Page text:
In broad terms this New Zealand Act is the same as the Howard government 2006 Act that the High Court struck down in Roach. And the clear implication must be that the majority justices in Roach would not consider any post-2010 New Zealand parliament to be one that has been “chosen by the people”. (And if anyone is tempted to counter this claim by arguing that the Roach case was specific to Australia and Australia’s constitutional text, the clear rejoinder I would make is that virtually all of the majority reasoning in Roach relies on a free-standing ethical or political argument about what is politically acceptable or rights-respecting, the text playing little determinative role compared to reliance on the implied rights cases, cherry-picked overseas cases, and the just mentioned free-standing ethical arguments.)
This is the same sort of judicial hubris one saw in Canada when the Canadian Chief Justice in Sauve commented upon “self-proclaimed democracies” (meaning all the then democracies like the USA, UK, New Zealand and Australia that put restrictions on prisoner voting). There is a danger that judges who draw these sorts of contestable and debatable policy-lines can get a tad puffed up. They can implicitly be read as thinking they have superior moral antennae to voters and politicians.
Sixth, and last, I pose a hypothetical question. Could Parliament today—since Roach and Rowe—reverse itself and take away, say, Senate representation from the territories? The First Territory Senators Case, you will recall, was a majority decision in which the High Court, weighing the seeming conflicting demands of ss 7 and 122, decided that the Constitution had left the question of Senate representation for the territories to Parliament. It was a matter for the political process.
However after Roach and Rowe, and given the reasoning employed by the majorities in those two cases, it seems quite plausible to me that our High Court would now assert (on no textual basis whatsoever other than the all-purpose “chosen by the people” passage) that they—the judges—had a supervisory role over that issue too. What would prevent removal of this territory representation, they would think, was not the political good sense of the people but the keen supervisory eye of the top judges. If so, this hypothetical would see us moving from the plausible position that the Constitution gave Parliament no power to give such Senate representation to the Territories (the minority position in that First Territory Senators Case), through the position that it was a matter that had been left to Parliament and the political process to decide (the majority position there), on to a new position that our High Court would now never let Parliament change its mind on this matter (a seeming possibility after Roach and Rowe).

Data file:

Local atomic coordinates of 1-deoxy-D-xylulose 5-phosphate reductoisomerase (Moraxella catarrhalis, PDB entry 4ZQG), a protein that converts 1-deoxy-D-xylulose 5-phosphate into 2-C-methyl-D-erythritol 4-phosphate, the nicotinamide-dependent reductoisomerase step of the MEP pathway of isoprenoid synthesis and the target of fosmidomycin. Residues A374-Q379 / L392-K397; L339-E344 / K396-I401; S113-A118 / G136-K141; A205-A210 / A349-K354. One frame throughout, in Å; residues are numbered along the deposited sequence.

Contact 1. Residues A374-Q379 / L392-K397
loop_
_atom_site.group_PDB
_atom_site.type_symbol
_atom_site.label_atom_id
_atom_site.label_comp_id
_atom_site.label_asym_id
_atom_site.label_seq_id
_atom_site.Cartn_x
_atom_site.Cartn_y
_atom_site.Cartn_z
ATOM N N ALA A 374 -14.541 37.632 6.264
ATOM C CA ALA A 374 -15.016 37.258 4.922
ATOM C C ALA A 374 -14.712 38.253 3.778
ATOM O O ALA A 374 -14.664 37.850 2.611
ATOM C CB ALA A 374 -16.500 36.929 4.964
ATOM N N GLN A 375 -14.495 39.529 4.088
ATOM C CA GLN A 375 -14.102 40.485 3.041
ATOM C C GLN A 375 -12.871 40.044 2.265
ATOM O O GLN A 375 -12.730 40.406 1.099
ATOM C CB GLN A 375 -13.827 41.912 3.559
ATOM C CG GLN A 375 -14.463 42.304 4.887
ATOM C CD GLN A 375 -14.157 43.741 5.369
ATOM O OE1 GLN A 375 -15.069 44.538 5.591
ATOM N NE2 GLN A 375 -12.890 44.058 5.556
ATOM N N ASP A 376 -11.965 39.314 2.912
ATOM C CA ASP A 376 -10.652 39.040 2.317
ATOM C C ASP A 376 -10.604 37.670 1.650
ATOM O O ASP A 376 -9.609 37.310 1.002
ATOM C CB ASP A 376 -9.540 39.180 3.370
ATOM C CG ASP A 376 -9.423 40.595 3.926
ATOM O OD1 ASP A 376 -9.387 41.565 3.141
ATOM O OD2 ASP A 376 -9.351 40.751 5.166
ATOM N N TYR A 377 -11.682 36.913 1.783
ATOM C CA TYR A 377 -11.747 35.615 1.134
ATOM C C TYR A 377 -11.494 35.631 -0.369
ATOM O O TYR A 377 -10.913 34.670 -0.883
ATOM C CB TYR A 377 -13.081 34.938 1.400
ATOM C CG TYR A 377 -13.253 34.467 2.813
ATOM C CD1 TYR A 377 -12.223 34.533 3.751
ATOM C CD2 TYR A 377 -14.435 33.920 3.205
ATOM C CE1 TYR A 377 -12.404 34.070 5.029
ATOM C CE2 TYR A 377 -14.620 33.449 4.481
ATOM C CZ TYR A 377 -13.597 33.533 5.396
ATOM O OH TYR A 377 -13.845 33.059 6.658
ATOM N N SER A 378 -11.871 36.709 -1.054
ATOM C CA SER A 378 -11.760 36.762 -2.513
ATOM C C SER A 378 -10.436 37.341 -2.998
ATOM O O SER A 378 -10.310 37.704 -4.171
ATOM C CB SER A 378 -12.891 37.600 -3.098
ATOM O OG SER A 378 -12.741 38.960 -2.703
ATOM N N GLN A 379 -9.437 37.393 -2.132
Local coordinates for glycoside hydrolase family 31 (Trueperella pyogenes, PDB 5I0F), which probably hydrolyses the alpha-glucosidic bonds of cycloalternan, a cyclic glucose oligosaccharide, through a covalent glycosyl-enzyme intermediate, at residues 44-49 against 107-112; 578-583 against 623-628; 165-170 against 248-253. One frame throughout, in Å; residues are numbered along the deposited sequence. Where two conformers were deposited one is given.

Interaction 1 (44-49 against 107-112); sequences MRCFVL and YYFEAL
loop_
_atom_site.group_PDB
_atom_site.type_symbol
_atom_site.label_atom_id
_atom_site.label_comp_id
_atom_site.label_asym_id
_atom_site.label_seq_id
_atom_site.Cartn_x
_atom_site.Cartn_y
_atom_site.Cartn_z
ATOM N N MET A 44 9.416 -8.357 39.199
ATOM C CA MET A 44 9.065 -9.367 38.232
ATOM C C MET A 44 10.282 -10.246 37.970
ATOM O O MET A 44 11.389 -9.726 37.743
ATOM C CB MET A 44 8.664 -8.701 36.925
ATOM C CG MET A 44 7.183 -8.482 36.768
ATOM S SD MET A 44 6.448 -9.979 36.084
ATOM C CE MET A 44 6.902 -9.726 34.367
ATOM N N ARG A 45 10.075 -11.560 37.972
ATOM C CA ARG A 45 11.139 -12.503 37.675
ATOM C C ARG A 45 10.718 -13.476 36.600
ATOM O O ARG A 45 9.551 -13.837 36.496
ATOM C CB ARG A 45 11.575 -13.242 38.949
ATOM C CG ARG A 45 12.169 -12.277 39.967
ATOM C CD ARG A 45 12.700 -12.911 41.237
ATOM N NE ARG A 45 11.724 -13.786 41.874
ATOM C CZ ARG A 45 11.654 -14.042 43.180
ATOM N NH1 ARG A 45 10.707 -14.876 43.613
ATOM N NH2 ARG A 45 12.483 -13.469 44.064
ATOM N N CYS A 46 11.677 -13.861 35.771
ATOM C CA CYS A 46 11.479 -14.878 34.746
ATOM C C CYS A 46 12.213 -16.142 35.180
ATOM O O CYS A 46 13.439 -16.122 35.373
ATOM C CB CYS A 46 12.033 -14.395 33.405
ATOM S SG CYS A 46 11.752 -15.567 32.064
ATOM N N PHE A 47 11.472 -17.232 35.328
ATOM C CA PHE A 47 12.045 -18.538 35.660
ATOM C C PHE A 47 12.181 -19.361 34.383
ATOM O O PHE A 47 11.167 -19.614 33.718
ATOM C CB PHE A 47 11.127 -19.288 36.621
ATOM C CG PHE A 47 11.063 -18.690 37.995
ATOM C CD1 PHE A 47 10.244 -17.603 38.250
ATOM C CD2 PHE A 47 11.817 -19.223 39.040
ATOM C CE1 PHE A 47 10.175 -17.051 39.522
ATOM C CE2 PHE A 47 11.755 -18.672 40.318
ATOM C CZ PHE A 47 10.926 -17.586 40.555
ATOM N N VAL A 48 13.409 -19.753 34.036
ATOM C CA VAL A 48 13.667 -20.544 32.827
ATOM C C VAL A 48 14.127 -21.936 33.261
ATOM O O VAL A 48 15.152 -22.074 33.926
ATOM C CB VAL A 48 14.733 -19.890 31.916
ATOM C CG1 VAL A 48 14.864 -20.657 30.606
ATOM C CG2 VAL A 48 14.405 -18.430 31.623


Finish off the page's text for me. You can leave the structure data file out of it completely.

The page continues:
Most of us may well wish the territories to have Senate representation (just as most of us might prefer a seven-day grace period). Certainly I do. But it is a reductio ad absurdum of our High Court’s recent judicial activism to believe the Constitution gives our top judges a supervisory power to prevent such a legislative change of mind. It is a manifestation of the unbounded, unconstrained approach to constitutional interpretation that today passes for orthodoxy on our High Court.
This was a paper presented to the annual conference of the Samuel Griffith Society at Hobart in August. It will also be published in the Society’s annual proceedings.